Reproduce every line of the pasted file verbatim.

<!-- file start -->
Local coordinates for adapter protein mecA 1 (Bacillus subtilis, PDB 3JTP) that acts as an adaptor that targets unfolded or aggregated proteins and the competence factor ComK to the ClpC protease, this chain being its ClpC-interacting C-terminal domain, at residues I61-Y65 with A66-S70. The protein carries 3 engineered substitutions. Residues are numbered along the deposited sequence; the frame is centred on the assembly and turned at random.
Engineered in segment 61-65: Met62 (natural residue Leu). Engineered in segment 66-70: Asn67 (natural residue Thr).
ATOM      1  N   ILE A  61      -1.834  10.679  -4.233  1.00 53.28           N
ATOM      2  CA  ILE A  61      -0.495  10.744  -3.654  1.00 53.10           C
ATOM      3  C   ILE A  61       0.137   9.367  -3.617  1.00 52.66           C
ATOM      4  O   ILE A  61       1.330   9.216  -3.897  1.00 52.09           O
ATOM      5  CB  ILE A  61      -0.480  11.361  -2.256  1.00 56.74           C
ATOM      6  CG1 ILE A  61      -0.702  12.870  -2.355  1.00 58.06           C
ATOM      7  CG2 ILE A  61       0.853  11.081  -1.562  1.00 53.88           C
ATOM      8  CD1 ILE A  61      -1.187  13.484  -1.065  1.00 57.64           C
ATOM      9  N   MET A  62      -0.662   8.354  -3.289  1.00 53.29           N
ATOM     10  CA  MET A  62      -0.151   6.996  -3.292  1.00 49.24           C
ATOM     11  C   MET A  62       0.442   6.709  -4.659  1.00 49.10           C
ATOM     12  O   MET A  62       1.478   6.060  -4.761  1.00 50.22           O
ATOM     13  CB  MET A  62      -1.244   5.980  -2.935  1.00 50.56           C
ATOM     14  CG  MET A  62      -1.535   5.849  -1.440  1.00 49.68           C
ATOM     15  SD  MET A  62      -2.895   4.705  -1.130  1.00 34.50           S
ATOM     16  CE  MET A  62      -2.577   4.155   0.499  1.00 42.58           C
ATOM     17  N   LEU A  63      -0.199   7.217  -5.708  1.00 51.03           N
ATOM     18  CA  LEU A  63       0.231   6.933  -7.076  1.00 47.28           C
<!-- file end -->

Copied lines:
Local coordinates for adapter protein mecA 1 (Bacillus subtilis, PDB 3JTP) that acts as an adaptor that targets unfolded or aggregated proteins and the competence factor ComK to the ClpC protease, this chain being its ClpC-interacting C-terminal domain, at residues I61-Y65 with A66-S70. The protein carries 3 engineered substitutions. Residues are numbered along the deposited sequence; the frame is centred on the assembly and turned at random.
Engineered in segment 61-65: Met62 (natural residue Leu). Engineered in segment 66-70: Asn67 (natural residue Thr).
ATOM      1  N   ILE A  61      -1.834  10.679  -4.233  1.00 53.28           N
ATOM      2  CA  ILE A  61      -0.495  10.744  -3.654  1.00 53.10           C
ATOM      3  C   ILE A  61       0.137   9.367  -3.617  1.00 52.66           C
ATOM      4  O   ILE A  61       1.330   9.216  -3.897  1.00 52.09           O
ATOM      5  CB  ILE A  61      -0.480  11.361  -2.256  1.00 56.74           C
ATOM      6  CG1 ILE A  61      -0.702  12.870  -2.355  1.00 58.06           C
ATOM      7  CG2 ILE A  61       0.853  11.081  -1.562  1.00 53.88           C
ATOM      8  CD1 ILE A  61      -1.187  13.484  -1.065  1.00 57.64           C
ATOM      9  N   MET A  62      -0.662   8.354  -3.289  1.00 53.29           N
ATOM     10  CA  MET A  62      -0.151   6.996  -3.292  1.00 49.24           C
ATOM     11  C   MET A  62       0.442   6.709  -4.659  1.00 49.10           C
ATOM     12  O   MET A  62       1.478   6.060  -4.761  1.00 50.22           O
ATOM     13  CB  MET A  62      -1.244   5.980  -2.935  1.00 50.56           C
ATOM     14  CG  MET A  62      -1.535   5.849  -1.440  1.00 49.68           C
ATOM     15  SD  MET A  62      -2.895   4.705  -1.130  1.00 34.50           S
ATOM     16  CE  MET A  62      -2.577   4.155   0.499  1.00 42.58           C
ATOM     17  N   LEU A  63      -0.199   7.217  -5.708  1.00 51.03           N
ATOM     18  CA  LEU A  63       0.231   6.933  -7.076  1.00 47.28           C